The End of an Era: Poem 100

July 4, 2012

Ninomaru Palace, Kyoto, Japan - facade detail

This poem goes along with the previous one in our theme on the end of the Heian Court era:

百敷や Momoshiki ya
古き軒端の Furuki nokiba no
しのぶにも Shinobu ni mo
なほあまりある Nao amari aru
むかしなりけり Mukashi narikeri

Which Professor Mostow translates as:

The hundredfold palace!
even in the shinobu grass
on its old eaves
I find a past for which
I long yet ever more.

This poem was composed by Emperor Juntoku (順徳天皇 1197 – 1242) who’s father, Emperor Go-toba (poem 99) led the famous Jōkyū Disturbance in a last-ditch effort to wrest back power from the Samurai class in 1221. Like his father, Juntoku was exiled after the rebellion was crushed, but he was sent to Sado Island instead, and lived there for 20 years before his death.

This poem apparently was composed in 1216, five years before the war though, and recalls the glory days of the Imperial Court before the downfall in the late 12th century. As Professor Mostow points out, it’s a stark contrast to the bright and optomistic poetry in the early Hyakunin Isshu, written 400+ years earlier. Emperor Juntoku is reminiscing about the decline of the Imperial Family and the fall of the Court culture that once flourished around it.

Also, the phrase momoshiki is an interesting one. Apparently it’s borrowed from a much earlier poem in the Manyoshū:

ももしきの Momoshiki no
大宮人は Ōmiyabito wa
暇あれや Itoma areya
梅をかざして Ume wo kazashite
ここに集える Koko ni tsudoeru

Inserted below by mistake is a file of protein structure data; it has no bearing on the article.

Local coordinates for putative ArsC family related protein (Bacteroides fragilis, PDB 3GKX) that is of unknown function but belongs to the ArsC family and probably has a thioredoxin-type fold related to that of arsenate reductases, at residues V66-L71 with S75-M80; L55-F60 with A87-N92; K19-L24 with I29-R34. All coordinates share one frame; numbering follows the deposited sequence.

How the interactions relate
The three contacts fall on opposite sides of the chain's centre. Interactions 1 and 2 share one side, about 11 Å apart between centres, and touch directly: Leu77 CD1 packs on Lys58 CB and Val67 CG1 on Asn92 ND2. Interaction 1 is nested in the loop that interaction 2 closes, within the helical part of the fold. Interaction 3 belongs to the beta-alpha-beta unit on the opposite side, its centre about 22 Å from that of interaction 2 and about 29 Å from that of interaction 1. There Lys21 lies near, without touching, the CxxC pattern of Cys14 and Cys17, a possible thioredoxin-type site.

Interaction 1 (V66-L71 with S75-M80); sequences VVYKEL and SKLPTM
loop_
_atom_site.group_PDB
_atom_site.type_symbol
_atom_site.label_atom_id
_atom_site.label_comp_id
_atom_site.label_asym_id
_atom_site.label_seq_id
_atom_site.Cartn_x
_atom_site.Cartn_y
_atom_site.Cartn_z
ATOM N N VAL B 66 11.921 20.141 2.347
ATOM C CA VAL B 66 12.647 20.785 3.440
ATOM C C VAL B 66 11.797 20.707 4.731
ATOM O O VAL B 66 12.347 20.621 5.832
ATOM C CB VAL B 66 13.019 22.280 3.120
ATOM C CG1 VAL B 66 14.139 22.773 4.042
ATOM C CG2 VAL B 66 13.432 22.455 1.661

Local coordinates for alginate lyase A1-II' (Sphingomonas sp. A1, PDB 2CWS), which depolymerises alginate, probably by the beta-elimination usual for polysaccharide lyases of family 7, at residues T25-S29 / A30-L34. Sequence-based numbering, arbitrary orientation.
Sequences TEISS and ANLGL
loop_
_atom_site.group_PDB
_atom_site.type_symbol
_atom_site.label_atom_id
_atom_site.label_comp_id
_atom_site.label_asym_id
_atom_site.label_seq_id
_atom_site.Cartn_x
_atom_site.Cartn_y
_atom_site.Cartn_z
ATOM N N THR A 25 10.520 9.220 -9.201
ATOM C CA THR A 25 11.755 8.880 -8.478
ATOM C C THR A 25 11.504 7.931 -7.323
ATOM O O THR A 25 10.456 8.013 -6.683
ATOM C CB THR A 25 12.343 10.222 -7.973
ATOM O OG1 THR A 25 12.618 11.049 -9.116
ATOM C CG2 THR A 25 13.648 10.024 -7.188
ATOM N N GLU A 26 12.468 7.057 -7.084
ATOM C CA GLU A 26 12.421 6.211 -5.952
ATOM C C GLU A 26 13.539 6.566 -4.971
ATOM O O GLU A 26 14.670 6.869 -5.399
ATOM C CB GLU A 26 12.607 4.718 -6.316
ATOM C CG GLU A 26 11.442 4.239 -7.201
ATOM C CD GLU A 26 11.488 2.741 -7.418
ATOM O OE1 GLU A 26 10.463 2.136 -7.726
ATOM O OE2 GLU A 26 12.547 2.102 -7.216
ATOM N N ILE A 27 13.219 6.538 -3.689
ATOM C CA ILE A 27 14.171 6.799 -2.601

This poem colorfully describes how people in the palace are decorating their hair with plum blossoms they’ve collected, and playfully suggests that life at the palace is well and carefree.

So, it’s really interesting to see how Emperor Juntoku revives this ancient phrase in a poem that conveys the opposite meaning. The sun has set on the Imperial Court, and the palace looks tired and worn now.

Also, even the phrase momoshiki is really interesting. Professor Mostow translates this as the Hundred-fold Palace which is as good a translation as any in English. But the kanji (chinese characters) are 百敷 or “hundred [something] laid out”, but alternatively, the characters are 百石城 meaning “100-stones castle”. Both meanings refer to the Imperial Palace or kyūchū (宮中) in Japanese, so either character is valid. The first word refers to a hundred mats laid out for sitting (i.e. many people attending the court), while the latter means 100 stones, implying a palace with firm foundations.

But it’s a poignant reminder that even mighty castles decline some day.

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